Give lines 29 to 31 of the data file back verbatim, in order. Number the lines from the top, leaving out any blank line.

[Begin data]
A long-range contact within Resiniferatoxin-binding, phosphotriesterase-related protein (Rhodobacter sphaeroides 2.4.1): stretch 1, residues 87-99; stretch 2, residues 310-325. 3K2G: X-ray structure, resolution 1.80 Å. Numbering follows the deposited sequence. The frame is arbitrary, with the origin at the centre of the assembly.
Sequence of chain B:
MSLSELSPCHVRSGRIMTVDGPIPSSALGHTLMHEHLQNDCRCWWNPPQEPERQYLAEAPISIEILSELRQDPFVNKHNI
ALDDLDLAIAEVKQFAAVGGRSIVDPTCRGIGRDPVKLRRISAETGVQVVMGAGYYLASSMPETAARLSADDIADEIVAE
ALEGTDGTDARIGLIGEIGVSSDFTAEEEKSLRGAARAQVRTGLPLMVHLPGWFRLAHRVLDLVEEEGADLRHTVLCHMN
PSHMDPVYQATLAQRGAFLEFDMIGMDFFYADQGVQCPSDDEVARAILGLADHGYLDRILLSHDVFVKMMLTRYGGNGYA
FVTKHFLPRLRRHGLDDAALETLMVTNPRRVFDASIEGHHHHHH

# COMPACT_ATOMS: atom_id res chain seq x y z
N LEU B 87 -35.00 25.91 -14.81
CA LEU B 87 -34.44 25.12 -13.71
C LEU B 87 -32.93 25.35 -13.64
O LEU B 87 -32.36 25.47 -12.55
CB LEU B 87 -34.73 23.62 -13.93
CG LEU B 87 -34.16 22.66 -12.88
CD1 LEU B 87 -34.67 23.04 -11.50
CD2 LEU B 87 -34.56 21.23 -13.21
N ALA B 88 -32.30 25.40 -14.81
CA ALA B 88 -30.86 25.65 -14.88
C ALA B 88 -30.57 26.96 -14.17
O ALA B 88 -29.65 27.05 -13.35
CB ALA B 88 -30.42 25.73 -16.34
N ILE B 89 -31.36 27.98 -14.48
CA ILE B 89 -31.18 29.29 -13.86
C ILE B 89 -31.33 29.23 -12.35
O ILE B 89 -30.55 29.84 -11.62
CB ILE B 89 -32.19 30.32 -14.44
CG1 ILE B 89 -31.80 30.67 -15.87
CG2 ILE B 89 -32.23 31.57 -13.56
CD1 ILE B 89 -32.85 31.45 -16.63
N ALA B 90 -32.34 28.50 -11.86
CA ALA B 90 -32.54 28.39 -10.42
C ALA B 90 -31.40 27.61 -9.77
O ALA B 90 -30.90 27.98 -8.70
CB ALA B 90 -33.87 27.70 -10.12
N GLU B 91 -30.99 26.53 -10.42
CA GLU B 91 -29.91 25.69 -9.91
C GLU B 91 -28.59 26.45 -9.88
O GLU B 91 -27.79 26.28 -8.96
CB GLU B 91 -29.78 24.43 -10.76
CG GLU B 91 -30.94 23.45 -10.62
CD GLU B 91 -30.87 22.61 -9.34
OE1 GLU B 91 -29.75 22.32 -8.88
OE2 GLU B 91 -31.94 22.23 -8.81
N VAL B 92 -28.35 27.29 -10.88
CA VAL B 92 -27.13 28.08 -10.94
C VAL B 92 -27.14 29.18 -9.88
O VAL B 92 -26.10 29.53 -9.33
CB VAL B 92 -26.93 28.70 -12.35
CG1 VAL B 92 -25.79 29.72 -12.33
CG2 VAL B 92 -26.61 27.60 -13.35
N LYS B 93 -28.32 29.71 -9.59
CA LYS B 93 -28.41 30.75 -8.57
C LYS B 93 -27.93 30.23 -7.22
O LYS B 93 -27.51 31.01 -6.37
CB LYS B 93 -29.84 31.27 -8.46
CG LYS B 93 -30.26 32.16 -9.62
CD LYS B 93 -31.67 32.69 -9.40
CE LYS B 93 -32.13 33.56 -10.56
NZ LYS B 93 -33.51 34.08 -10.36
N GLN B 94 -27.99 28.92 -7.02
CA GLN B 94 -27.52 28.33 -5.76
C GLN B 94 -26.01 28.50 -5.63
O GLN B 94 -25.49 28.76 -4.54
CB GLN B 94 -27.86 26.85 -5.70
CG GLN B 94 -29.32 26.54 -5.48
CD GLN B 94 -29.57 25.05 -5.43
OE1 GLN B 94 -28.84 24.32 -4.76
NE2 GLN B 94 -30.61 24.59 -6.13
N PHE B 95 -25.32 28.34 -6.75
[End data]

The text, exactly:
CD1 ILE B 89 -32.85 31.45 -16.63
N ALA B 90 -32.34 28.50 -11.86
CA ALA B 90 -32.54 28.39 -10.42